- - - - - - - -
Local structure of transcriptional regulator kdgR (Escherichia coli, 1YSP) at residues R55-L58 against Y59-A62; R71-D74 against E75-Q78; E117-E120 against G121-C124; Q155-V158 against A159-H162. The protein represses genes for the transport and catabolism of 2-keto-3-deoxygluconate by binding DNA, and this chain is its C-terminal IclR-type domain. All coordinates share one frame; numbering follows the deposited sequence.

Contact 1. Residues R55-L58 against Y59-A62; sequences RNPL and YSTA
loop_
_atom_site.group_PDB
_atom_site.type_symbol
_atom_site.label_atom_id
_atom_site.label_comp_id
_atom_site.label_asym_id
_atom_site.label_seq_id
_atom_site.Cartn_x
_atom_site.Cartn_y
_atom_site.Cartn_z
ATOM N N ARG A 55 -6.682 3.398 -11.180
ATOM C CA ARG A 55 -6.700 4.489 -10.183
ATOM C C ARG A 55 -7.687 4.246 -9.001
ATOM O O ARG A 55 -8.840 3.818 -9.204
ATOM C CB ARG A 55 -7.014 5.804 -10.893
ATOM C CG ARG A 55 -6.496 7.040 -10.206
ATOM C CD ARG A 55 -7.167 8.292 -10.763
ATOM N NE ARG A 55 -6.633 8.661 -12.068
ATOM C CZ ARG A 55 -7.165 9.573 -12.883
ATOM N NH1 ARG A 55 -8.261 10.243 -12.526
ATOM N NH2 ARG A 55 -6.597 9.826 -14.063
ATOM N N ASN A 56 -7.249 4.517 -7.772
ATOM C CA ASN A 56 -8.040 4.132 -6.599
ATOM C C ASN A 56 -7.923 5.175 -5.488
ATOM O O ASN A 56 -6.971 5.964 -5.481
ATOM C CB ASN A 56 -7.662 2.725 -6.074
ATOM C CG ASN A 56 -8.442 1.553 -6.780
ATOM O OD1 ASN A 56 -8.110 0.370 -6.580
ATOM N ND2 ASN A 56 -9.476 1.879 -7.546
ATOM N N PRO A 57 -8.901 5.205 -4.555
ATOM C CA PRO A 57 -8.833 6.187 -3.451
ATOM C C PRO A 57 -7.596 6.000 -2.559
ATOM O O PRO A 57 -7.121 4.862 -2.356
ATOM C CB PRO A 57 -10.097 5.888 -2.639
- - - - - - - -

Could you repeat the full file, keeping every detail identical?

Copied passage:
Local structure of transcriptional regulator kdgR (Escherichia coli, 1YSP) at residues R55-L58 against Y59-A62; R71-D74 against E75-Q78; E117-E120 against G121-C124; Q155-V158 against A159-H162. The protein represses genes for the transport and catabolism of 2-keto-3-deoxygluconate by binding DNA, and this chain is its C-terminal IclR-type domain. All coordinates share one frame; numbering follows the deposited sequence.

Contact 1. Residues R55-L58 against Y59-A62; sequences RNPL and YSTA
loop_
_atom_site.group_PDB
_atom_site.type_symbol
_atom_site.label_atom_id
_atom_site.label_comp_id
_atom_site.label_asym_id
_atom_site.label_seq_id
_atom_site.Cartn_x
_atom_site.Cartn_y
_atom_site.Cartn_z
ATOM N N ARG A 55 -6.682 3.398 -11.180
ATOM C CA ARG A 55 -6.700 4.489 -10.183
ATOM C C ARG A 55 -7.687 4.246 -9.001
ATOM O O ARG A 55 -8.840 3.818 -9.204
ATOM C CB ARG A 55 -7.014 5.804 -10.893
ATOM C CG ARG A 55 -6.496 7.040 -10.206
ATOM C CD ARG A 55 -7.167 8.292 -10.763
ATOM N NE ARG A 55 -6.633 8.661 -12.068
ATOM C CZ ARG A 55 -7.165 9.573 -12.883
ATOM N NH1 ARG A 55 -8.261 10.243 -12.526
ATOM N NH2 ARG A 55 -6.597 9.826 -14.063
ATOM N N ASN A 56 -7.249 4.517 -7.772
ATOM C CA ASN A 56 -8.040 4.132 -6.599
ATOM C C ASN A 56 -7.923 5.175 -5.488
ATOM O O ASN A 56 -6.971 5.964 -5.481
ATOM C CB ASN A 56 -7.662 2.725 -6.074
ATOM C CG ASN A 56 -8.442 1.553 -6.780
ATOM O OD1 ASN A 56 -8.110 0.370 -6.580
ATOM N ND2 ASN A 56 -9.476 1.879 -7.546
ATOM N N PRO A 57 -8.901 5.205 -4.555
ATOM C CA PRO A 57 -8.833 6.187 -3.451
ATOM C C PRO A 57 -7.596 6.000 -2.559
ATOM O O PRO A 57 -7.121 4.862 -2.356
ATOM C CB PRO A 57 -10.097 5.888 -2.639